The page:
Keywords: Consumer Protection Code, tax invoices, applicable taxes

On December 10th, 2012, Law No. 12741 was published in the Official Gazette. The Law amended item IV of article 106 of the Consumer Protection Code, to determine that the amount of federal, state and municipal taxes levied on the sale of goods or services is to be specified in tax invoices or equivalent documents issued by the seller.

The percentage of taxes paid for each product or service sold must be individually disclosed. However, in cases where it is not possible to specify the amount of applicable taxes on the invoice, this information shall be visibly diplayed at the company's offices.

The taxes that must be disclosed in the invoices are: ICMS (tax on distribution of goods and services), ISS (tax on services), IPI (tax on industrial products), IOF (financial transaction tax), PIS/ PASEP (contribution to the social integration plan), COFINS (social contribution on revenues) and CIDE (contribution for intervention in the economic domain). In the event of using imported inputs or components in the production of goods to be sold, which represent more than 20% of the selling price of the final product, the amount of Import Tax, PIS/PASEP-Importation and COFINS-Importation must also be set out in the invoice. When II (import tax) and IPI are applicable to a given product, all the suppliers in the production chain have to inform the relevant buyers of the amount paid for each tax per item sold.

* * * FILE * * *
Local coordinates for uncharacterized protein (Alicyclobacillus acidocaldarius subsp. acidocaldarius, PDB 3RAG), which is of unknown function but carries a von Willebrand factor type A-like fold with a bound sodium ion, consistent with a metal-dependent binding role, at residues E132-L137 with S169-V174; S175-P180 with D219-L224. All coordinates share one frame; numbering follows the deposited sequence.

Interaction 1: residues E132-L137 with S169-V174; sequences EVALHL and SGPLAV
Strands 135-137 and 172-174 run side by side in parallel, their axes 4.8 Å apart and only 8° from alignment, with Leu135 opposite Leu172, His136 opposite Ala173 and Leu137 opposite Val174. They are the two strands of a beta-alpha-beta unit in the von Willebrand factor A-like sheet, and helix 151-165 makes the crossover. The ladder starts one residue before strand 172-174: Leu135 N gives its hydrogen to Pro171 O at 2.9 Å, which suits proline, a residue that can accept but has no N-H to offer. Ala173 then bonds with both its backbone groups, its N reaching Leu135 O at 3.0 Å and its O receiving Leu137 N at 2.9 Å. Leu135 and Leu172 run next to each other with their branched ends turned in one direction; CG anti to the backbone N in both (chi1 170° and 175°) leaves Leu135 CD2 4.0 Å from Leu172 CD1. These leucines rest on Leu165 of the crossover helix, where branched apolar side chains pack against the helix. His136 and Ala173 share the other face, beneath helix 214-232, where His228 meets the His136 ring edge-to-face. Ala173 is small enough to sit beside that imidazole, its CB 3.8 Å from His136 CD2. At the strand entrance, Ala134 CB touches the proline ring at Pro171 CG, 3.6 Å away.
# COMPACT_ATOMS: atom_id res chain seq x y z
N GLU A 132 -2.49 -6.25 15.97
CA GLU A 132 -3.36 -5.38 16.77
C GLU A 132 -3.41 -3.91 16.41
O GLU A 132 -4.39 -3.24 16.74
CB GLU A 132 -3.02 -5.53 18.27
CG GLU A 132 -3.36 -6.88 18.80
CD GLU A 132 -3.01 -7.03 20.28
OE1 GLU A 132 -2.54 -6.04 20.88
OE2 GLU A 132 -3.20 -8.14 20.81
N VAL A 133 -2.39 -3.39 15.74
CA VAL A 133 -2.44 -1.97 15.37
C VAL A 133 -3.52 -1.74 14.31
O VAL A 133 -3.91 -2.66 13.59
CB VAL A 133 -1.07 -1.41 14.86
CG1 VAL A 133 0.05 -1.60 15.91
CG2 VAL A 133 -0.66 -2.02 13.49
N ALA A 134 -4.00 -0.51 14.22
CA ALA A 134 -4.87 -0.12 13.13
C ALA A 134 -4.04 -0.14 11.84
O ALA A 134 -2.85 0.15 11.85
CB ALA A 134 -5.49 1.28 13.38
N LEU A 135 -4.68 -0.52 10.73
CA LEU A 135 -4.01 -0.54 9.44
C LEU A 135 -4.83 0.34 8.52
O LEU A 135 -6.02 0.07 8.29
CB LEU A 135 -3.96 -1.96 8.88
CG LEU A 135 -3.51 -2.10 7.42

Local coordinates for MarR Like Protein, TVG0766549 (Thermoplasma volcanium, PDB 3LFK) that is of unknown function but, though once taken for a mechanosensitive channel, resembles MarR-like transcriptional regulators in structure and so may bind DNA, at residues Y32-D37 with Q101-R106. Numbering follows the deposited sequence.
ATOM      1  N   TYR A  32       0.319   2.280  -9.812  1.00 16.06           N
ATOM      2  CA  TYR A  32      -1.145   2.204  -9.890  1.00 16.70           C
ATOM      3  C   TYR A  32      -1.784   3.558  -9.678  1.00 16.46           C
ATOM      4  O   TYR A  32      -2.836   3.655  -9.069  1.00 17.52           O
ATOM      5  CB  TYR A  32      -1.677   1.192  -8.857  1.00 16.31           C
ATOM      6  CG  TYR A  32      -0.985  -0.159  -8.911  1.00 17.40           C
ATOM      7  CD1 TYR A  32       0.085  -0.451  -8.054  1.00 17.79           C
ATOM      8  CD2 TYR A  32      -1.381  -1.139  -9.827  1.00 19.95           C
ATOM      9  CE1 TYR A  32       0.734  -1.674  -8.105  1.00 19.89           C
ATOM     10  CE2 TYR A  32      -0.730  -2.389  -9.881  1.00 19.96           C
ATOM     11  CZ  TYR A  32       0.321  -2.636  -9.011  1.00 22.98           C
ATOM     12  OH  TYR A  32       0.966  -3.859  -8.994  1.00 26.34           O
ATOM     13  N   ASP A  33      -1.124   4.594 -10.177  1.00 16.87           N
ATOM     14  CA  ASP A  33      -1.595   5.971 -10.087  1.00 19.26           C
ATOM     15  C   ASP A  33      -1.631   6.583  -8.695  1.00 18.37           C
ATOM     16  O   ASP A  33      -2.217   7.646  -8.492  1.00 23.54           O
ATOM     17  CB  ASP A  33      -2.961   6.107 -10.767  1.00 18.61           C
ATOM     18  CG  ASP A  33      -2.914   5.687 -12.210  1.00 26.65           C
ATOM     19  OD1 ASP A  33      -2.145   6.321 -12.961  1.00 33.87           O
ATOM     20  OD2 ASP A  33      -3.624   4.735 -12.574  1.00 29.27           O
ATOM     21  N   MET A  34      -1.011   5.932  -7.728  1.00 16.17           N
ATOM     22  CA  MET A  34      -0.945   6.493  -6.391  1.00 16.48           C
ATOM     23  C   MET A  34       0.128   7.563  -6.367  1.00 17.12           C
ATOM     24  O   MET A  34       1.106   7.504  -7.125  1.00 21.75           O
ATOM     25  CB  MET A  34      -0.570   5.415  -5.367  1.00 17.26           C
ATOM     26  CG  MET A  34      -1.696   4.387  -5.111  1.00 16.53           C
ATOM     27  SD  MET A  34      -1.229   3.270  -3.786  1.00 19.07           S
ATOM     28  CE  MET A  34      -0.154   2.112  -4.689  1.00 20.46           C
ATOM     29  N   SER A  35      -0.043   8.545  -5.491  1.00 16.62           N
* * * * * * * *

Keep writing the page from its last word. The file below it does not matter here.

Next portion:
Additionally, when the payment of personnel represents a direct cost of the service or product being sold, the applicable social security contribution must also be disclosed, to the extent that such cost is allocated to the service or product.

The changes introduced by the new wording of the Consumer Protection Code will came into force in May, 2013, six months after publication.

Originally published on December 13, 2012

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This article provides information and comments on legal issues and developments of interest. The foregoing is not a comprehensive treatment of the subject matter covered and is not intended to provide legal advice. Readers should seek specific legal advice before taking any action with respect to the matters discussed herein.